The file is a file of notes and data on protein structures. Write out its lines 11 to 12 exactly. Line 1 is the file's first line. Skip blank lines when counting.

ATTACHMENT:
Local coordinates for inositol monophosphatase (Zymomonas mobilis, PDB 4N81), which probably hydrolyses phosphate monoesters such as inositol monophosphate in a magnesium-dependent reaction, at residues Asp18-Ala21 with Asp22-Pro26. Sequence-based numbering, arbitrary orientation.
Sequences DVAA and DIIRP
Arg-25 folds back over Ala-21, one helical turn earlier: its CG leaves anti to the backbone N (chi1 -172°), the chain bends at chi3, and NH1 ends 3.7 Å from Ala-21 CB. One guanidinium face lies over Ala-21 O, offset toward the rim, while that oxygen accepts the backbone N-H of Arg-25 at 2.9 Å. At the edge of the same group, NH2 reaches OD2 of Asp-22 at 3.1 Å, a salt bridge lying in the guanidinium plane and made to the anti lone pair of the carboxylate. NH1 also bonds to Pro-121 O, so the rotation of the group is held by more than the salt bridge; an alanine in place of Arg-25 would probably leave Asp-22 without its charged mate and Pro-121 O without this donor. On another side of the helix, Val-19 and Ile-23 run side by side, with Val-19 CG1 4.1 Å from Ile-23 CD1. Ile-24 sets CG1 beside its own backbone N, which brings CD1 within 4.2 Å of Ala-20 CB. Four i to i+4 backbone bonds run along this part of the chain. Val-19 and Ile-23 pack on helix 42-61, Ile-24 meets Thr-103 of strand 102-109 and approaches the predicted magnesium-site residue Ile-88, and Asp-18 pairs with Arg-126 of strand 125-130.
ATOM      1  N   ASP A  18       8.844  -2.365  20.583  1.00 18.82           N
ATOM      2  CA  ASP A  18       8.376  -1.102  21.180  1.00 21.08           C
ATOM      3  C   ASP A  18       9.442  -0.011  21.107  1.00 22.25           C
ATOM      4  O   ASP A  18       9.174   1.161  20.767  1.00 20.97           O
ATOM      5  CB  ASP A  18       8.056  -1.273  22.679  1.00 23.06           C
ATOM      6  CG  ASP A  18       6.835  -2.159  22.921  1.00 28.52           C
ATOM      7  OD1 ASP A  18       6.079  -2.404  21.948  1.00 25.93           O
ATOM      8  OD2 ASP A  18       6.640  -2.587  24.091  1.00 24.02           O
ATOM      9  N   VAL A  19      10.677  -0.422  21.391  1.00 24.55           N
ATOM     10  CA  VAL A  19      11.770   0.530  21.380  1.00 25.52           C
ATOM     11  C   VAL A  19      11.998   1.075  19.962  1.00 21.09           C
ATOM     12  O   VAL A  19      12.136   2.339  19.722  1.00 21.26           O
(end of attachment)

ATOM      8  OD2 ASP A  18       6.640  -2.587  24.091  1.00 24.02           O
ATOM      9  N   VAL A  19      10.677  -0.422  21.391  1.00 24.55           N